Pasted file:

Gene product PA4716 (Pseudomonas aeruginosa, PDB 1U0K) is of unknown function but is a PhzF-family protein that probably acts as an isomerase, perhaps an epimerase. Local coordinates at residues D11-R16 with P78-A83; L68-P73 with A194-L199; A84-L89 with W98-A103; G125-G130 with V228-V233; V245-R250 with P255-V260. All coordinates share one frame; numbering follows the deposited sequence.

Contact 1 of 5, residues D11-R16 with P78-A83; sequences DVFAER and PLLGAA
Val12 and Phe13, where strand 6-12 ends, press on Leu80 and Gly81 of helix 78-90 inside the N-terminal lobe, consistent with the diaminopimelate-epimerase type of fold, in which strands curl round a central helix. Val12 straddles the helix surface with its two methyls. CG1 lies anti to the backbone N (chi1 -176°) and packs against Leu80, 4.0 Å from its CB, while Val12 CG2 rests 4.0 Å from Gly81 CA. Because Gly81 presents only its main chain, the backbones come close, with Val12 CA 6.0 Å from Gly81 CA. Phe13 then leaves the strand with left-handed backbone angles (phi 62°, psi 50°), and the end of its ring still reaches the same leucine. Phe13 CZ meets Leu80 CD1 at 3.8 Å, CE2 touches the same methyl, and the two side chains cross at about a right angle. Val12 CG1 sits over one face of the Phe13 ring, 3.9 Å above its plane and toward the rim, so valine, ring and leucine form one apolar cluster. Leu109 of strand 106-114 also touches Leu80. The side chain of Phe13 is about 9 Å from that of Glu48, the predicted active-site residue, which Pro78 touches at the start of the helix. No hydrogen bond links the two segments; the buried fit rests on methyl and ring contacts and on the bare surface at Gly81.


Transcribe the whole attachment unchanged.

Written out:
Gene product PA4716 (Pseudomonas aeruginosa, PDB 1U0K) is of unknown function but is a PhzF-family protein that probably acts as an isomerase, perhaps an epimerase. Local coordinates at residues D11-R16 with P78-A83; L68-P73 with A194-L199; A84-L89 with W98-A103; G125-G130 with V228-V233; V245-R250 with P255-V260. All coordinates share one frame; numbering follows the deposited sequence.

Contact 1 of 5, residues D11-R16 with P78-A83; sequences DVFAER and PLLGAA
Val12 and Phe13, where strand 6-12 ends, press on Leu80 and Gly81 of helix 78-90 inside the N-terminal lobe, consistent with the diaminopimelate-epimerase type of fold, in which strands curl round a central helix. Val12 straddles the helix surface with its two methyls. CG1 lies anti to the backbone N (chi1 -176°) and packs against Leu80, 4.0 Å from its CB, while Val12 CG2 rests 4.0 Å from Gly81 CA. Because Gly81 presents only its main chain, the backbones come close, with Val12 CA 6.0 Å from Gly81 CA. Phe13 then leaves the strand with left-handed backbone angles (phi 62°, psi 50°), and the end of its ring still reaches the same leucine. Phe13 CZ meets Leu80 CD1 at 3.8 Å, CE2 touches the same methyl, and the two side chains cross at about a right angle. Val12 CG1 sits over one face of the Phe13 ring, 3.9 Å above its plane and toward the rim, so valine, ring and leucine form one apolar cluster. Leu109 of strand 106-114 also touches Leu80. The side chain of Phe13 is about 9 Å from that of Glu48, the predicted active-site residue, which Pro78 touches at the start of the helix. No hydrogen bond links the two segments; the buried fit rests on methyl and ring contacts and on the bare surface at Gly81.